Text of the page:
Delmer Daves’s 1947 noir Dark Passage is like a complex lucid dream. It’s both stylish and stylized, with the first half-hour or so mostly told via POV shots. We’re following escaped prisoner Vincent Parry (Humphrey Bogart), but he does not–we gradually realize–look like Humphrey Bogart quite yet. The movie deals with this fact by giving us a Parry’s-eye view of the world, with occasional departures for, say, shots where Parry is shrouded in shadows. It’s a practical way to handle the fact that we need Bogart’s voice but can’t yet use Bogart’s face, but in Daves’s hands, it’s more than just clever problem-solving.
This first-act flourish grounds us in Parry’s perspective right when Parry’s life is at its most stressful and its most nightmarishly surreal. Never mind the backstory about him being wrongfully convicted of murdering his wife, we’re talking something a lot more immediate. He’s fumbling around in the scrubby grasses outside San Quentin, desperate to hide; he’s sweating into the passenger seat of somebody’s car, trying to come up with the right lie or brush-off; he’s hiding under some canvas tarps as a policeman’s hand reaches beneath them. And we’re right there with him, with suspicious eyes on us and with the noose tightening. Best of all–in what may be the finest, most darkly compelling scene of the whole film–we’re in a dentist’s chair as a disgraced plastic surgeon, Houseley Stevenson’s affably macabre Dr. Coley looms over us, all twinkling amusement. He’s about to put us under and cut into our face, changing us forever, but first, he wants to muse about how easy it would be for a plastic surgeon to really, really fuck you up: “Ever see any botched plastic jobs? If a man like me didn’t like a fellow… he could surely fix him up for life. Make him look like a bulldog, or a monkey.” Time for the anesthesia! As Coley closes in, and Parry fades into hallucinatory horrors, we feel as helpless as he does.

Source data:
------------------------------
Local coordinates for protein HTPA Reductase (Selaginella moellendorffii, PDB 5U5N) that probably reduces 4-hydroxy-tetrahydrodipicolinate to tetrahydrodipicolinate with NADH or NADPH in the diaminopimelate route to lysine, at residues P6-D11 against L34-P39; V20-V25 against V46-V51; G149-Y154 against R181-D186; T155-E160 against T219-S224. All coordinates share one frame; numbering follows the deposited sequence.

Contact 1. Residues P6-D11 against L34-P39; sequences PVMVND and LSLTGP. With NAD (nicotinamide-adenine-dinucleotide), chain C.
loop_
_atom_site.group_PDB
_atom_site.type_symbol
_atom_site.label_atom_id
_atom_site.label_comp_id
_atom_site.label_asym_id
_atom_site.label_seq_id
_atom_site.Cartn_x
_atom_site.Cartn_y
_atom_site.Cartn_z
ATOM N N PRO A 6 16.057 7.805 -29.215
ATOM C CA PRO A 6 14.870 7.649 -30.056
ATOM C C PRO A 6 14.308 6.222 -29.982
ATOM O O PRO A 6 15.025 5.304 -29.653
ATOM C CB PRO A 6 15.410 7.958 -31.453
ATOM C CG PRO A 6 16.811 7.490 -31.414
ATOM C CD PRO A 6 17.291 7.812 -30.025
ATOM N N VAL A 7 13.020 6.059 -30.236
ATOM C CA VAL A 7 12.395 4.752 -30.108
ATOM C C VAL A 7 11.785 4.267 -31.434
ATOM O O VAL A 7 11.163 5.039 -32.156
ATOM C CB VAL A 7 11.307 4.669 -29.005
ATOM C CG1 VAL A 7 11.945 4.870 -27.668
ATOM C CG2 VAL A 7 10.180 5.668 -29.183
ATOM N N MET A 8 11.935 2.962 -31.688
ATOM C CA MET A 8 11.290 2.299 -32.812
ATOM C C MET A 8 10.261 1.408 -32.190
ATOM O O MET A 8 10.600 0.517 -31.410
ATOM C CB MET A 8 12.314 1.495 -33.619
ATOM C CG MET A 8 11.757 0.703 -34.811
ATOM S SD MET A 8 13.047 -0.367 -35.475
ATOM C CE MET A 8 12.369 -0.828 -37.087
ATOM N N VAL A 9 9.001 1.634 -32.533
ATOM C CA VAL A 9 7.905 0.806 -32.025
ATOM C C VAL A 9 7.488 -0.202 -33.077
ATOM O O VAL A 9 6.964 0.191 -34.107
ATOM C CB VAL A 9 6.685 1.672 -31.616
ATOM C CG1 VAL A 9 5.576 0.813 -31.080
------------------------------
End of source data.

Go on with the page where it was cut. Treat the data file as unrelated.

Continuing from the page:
Luckily, Coley makes Parry look like Humphrey Bogart. (He even immediately establishes that Parry can start smoking before he even takes the bandages off. Ah, 1947.) Parry soon reunites with Lauren Bacall’s Irene, the intense and enigmatic young woman who rescued him and doled out plenty of cash. At this point, the movie starts to catch its breath–Parry still has plenty of hell to go through, with bodies dropping around him and cops nosing about, but the pressure no longer feels as unrelenting. And we’ve got Bogart and Bacall together in all their glory, with their chemistry scorching the celluloid. Dark Passage continues to be entertaining from this point on, with interesting supporting performances and good twists–its ending, in particular, is a delight–but it’s the first forty minutes that make it unforgettable.
Dark Passage is streaming on HBO Max.